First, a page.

An extension of these ideas of accepting death is presented by Echidna, though it hits much closer to home for Subaru. Though there is no limit to the uses of Return by Death, the consequences of its usage becomes apparent when you introduce others close to Subaru being lost to those cycles. Subaru still holds onto hope as Rem must be able to be saved since he has a checkpoint after her being “erased”. This hope is defied when Echidna explains to him the actual reasoning behind his powers as completely reliant on the witch and not himself. If Rem or someone else is not included in the witch’s vision, there is nothing about Return by Death saving them, and Subaru must deal with the consequences of that loss regardless. If he were to make another choice, other people would die instead. As inferred by the witch of gluttony, the witches have a pure and unbiased view of all life forms’ interactions, though they are welcome, as anyone, to attempt to interfere with this process as much as they see fit.

The witch of pride does… something with Subaru. The result of which is that he’s apparently not a bad person, but sees himself as such. She then comments on how he is a poor soul for being this way, being a good person that is burdened with others yet still being hurt by the guilt of thinking you’re a bad person. This is Subaru’s reality. He is hard on himself. While he doesn’t scrutinize over tiny details, he recognizes every negative action he makes as such and basks in the full depth of its consequences and mental anguish. He has a superhuman awareness of everything happening in the world around him and his effect on all of it, and thus, must suffer immensely in the full recognition of all of his mistakes multiple times more than anyone else except for a witch reasonably could comprehend. This is part of what makes his character so interesting, he is granted with the knowledge of a witch yet must reside on Earth alongside the rest of humanity.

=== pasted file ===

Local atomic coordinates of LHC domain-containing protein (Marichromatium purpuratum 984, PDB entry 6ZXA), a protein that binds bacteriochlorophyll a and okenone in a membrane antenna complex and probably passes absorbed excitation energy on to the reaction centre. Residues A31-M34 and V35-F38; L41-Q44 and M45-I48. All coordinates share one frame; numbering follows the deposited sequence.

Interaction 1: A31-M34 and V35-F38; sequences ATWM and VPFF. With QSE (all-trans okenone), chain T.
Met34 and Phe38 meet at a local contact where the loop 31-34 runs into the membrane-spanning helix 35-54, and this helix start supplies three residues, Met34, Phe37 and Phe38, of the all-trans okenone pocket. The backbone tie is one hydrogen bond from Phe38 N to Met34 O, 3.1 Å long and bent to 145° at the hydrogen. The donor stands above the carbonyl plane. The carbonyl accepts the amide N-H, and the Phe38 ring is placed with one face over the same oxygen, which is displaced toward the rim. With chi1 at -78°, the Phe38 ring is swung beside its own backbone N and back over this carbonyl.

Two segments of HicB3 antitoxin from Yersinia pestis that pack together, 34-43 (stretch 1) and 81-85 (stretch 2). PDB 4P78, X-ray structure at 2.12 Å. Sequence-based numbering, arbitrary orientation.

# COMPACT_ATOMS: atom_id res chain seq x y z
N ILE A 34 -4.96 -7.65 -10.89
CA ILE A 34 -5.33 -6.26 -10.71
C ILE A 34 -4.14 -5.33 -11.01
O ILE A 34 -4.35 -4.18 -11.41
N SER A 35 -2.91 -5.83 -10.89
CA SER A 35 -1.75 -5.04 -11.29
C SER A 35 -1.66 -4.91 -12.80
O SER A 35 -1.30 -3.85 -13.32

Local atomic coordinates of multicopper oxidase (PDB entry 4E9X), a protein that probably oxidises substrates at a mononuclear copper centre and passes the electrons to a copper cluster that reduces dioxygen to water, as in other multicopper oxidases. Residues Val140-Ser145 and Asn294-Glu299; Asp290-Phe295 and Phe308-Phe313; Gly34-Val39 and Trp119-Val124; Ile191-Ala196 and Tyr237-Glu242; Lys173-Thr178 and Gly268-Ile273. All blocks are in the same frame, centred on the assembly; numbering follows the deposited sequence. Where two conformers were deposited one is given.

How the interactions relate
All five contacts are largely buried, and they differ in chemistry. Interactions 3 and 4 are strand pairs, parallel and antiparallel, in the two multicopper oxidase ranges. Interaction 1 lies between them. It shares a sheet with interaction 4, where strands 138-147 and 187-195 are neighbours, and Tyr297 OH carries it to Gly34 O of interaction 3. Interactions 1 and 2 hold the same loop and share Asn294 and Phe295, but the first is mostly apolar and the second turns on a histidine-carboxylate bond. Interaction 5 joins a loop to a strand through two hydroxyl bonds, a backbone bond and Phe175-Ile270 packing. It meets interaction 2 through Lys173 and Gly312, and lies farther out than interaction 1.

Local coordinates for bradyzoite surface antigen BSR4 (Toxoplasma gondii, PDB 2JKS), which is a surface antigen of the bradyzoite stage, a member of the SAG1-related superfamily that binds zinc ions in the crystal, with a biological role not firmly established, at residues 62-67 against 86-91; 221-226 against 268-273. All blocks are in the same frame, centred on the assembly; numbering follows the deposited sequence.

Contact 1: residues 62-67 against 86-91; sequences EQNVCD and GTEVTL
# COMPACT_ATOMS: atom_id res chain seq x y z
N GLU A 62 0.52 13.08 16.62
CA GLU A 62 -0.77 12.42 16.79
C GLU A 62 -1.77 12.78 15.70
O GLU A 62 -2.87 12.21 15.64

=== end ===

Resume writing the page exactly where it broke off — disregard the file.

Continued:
This post was a little out of the ordinary for me. Even though I’ve never been a stickler for the actual quality of my writing as my intentions are to just improve and to have an outlet, I was never a fan of posting anything that I was unsure about. I’d rather only publicly point out things that are as close to objective as you can get, things that would naturally be easy to understand and thus require less technically proficient writing to convey effectively. This post just disregarded that and was a quick ramble I slapped onto the page cause I thought it would be fun. Again, I’d love to hear other thoughts in the comments.

Author: Plebby

I'm just spending my free time writing about anime I guess. Discord - Plebby#5399